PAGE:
Field Work by Masaki Fujihata
Empire 24/7 by Wolfgang Staehle (live cam)
Net Flag by Mark Napier
Bits & Pieces by Peter Traub
Blinkin Lights by Berlin's Chaos Computer Club

Lab + Assignment

Work on site.

Assigned Reading for 02.19.01

02. 19.02 - Appropriation & Transformation

The Web has extended the opportunities for copying, appropriating, sampling, and synthesizing material. Much satirical and political work on the Web has taken advantage of this, such as the Department of Art & Technology, or other projects that explore the possibilities for social commentary in the on-line environment.

Work: Rtmark and Mongrel


Gif animation in ImageReady. Construct an animated fictitious banner or corporate logo using a combination of appropriated and self-generated material.


Presentation of site projects.

2nd Project: Everyone will create a project that explores social commentary in the form of parody and satire through Net-based appropriation and transformation.

Assigned Reading for 3.9

02. 26.02 - Telepresence

Definition: Extending our physical and mental being into a remote space by means of telecommunications technologies.

In preparation for Eduardo Kac's lecture on March 8th (7PM, Station Auditorium) we will discuss the implications of telepresence on networked art. Eduardo Kac is one of the pioneers in this area, along with Ken Goldberg and Musaki Fujihata.

Work: "The Ornitorrinco Project," Eduardo Kac; "Telegarden," Ken Goldberg; "Light on the Net," Musaki Fujihata

Assigned Reading for 3.5


Work on appropriation project.

03. 05.02 - Transgenic Art

Definition: the use of genetic engineering to create unique living beings and to address the social and philosophical issues raised in this work.

Eduardo Kac has also pioneered this controversial genre, in which the artist explores emerging biogenetic technologies, raising questions as to their impact on society and other ethical issues.

Work: Several projects located on Kac's Website.

Discussion of Eduardo Kac and his work in telepresence and transgenic art:

Transgenic Art : A new art form based on the use of genetic engineering to transfer natural or synthetic genes to an organism, to create unique living beings. This must be done with great care, with acknowledgment of the complex issues thus raised and, above all, with a commitment to respect, nurture, and love the life thus created.
As a transgenic artist, Kac is not interested in the creation of genetic objects, but on the invention of transgenic social subjects

GFP Bunny - "Alba", the green fluorescent bunny, is an albino rabbit. This means that, since she has no skin pigment, under ordinary environmental conditions she is completely white with pink eyes. Alba is not green all the time. She only glows when illuminated with the correct light. When (and only when) illuminated with blue light (maximum excitation at 488 nm), she glows with a bright green light (maximum emission at 509 nm). She was created with EGFP, an enhanced version (i.e., a synthetic mutation) of the original wild-type green fluorescent gene found in the jellyfish Aequorea Victoria. EGFP gives about two orders of magnitude greater fluorescence in mammalian cells (including human cells) than the original jellyfish gene.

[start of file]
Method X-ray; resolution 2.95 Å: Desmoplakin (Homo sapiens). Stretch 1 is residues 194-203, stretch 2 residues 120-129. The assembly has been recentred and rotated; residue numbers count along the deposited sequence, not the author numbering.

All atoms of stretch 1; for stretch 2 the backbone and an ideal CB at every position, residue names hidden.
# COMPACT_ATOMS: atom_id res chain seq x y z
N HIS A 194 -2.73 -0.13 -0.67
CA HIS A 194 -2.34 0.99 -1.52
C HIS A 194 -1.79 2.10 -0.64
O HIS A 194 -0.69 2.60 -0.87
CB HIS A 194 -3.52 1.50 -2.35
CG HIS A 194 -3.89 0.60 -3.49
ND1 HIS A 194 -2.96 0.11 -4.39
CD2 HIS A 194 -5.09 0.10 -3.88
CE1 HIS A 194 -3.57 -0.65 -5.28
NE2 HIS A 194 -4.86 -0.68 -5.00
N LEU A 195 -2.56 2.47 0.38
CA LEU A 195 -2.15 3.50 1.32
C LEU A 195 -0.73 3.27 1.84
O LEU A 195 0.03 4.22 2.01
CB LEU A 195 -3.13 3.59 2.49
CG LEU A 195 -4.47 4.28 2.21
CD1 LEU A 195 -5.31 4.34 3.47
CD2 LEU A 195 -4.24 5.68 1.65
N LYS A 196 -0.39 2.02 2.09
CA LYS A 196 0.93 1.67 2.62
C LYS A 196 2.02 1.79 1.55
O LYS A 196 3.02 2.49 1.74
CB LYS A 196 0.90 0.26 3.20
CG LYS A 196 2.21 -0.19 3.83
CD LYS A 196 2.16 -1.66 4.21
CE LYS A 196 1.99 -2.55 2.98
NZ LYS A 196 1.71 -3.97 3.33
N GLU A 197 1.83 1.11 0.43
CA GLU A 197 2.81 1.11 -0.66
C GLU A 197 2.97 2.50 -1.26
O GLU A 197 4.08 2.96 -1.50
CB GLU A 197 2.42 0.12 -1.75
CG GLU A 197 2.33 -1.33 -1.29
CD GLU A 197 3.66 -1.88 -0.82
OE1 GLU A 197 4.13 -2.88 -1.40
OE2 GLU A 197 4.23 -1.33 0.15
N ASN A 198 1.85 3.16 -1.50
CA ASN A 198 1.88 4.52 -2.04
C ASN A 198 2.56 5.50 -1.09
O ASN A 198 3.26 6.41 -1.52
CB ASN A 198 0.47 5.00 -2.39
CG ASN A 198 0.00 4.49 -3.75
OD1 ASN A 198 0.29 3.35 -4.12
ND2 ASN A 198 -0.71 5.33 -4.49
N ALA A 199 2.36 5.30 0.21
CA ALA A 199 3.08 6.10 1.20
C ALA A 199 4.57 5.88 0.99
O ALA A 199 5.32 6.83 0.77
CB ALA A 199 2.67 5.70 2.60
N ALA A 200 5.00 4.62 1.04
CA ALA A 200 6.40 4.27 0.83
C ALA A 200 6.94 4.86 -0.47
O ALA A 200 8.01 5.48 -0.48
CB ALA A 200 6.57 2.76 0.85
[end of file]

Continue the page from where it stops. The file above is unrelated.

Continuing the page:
Genesis is a transgenic artwork that explores the intricate relationship between biology, belief systems, information technology, dialogical interaction, ethics, and the Internet. The key element of the work is an "artist's gene", a synthetic gene that was created by Kac by translating a sentence from the biblical book of Genesis into Morse Code, and converting the Morse Code into DNA base pairs according to a conversion principle specially developed by the artist for this work. The sentence reads: "Let man have dominion over the fish of the sea, and over the fowl of the air, and over every living thing that moves upon the earth." It was chosen for what it implies about the dubious notion of divinely sanctioned humanity's supremacy over nature. The Genesis gene was incorporated into bacteria, which were shown in the gallery. Participants on the Web could turn on an ultraviolet light in the gallery, causing real, biological mutations in the bacteria. This changed the biblical sentence in the bacteria. The ability to change the sentence is a symbolic gesture: it means that we do not accept its meaning in the form we inherited it, and that new meanings emerge as we seek to change it.

The strain of bacteria employed in Genesis is JM101. Normal mutation in this strain occurs 1 in 10^6 base pairs. Along the mutation process, the precise information originally encoded in the ECFP bacteria is altered. The mutation of the synthetic gene will occur as a result of three factors: 1) the natural bacterial multiplication process; 2) bacterial dialogical interaction; 3) human-activated UV radiation. The selected bacteria are safe to use in public and are displayed in the gallery with the UV source in a protective transparent enclosure.